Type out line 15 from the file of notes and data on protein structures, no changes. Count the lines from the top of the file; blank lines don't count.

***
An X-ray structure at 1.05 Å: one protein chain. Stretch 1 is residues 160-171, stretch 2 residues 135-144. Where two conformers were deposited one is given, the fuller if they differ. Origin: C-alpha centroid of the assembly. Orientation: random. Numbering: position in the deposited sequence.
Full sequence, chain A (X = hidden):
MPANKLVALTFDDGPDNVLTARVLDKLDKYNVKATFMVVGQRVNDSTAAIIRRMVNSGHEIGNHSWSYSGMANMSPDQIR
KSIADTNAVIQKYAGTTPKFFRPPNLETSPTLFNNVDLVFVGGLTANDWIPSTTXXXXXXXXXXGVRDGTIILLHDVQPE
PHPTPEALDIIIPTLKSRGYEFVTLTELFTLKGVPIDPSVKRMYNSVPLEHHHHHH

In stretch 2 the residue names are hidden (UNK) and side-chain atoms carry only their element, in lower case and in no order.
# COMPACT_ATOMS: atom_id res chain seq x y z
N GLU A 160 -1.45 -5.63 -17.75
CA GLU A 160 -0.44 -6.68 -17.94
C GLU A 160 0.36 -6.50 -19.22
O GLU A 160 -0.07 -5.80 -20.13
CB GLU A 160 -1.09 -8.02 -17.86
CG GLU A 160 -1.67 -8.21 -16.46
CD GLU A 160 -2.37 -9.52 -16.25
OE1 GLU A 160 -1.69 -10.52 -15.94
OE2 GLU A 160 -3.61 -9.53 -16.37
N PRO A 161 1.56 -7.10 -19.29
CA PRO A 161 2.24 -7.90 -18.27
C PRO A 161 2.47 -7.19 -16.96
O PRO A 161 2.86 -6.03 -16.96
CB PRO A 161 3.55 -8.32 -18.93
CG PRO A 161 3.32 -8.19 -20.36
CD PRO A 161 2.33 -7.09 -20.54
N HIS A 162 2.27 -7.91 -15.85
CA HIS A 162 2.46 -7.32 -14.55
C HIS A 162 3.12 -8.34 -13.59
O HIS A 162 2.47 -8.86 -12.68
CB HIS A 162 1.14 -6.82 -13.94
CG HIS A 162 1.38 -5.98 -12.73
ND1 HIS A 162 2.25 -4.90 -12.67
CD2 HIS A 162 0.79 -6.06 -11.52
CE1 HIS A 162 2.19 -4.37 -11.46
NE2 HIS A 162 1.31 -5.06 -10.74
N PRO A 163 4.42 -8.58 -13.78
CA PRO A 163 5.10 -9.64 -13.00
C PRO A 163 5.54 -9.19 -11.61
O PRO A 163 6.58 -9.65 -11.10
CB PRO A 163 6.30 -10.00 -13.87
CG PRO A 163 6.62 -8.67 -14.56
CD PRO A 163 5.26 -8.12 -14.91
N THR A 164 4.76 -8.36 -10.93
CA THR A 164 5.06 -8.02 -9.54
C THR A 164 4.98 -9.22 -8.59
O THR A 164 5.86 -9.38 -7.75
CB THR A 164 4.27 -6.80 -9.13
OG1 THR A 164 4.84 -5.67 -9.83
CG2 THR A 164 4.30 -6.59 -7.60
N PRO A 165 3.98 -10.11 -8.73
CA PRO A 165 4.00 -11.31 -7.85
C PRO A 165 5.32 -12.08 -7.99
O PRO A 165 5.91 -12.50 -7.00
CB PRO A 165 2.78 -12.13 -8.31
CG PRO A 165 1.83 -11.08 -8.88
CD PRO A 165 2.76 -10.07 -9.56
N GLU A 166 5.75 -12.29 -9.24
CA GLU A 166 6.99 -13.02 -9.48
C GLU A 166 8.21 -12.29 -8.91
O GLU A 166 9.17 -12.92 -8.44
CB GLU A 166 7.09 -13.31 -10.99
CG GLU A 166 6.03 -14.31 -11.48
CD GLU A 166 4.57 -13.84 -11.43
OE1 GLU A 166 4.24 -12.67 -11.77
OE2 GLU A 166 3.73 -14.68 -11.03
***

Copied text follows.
OE1 GLU A 160 -1.69 -10.52 -15.94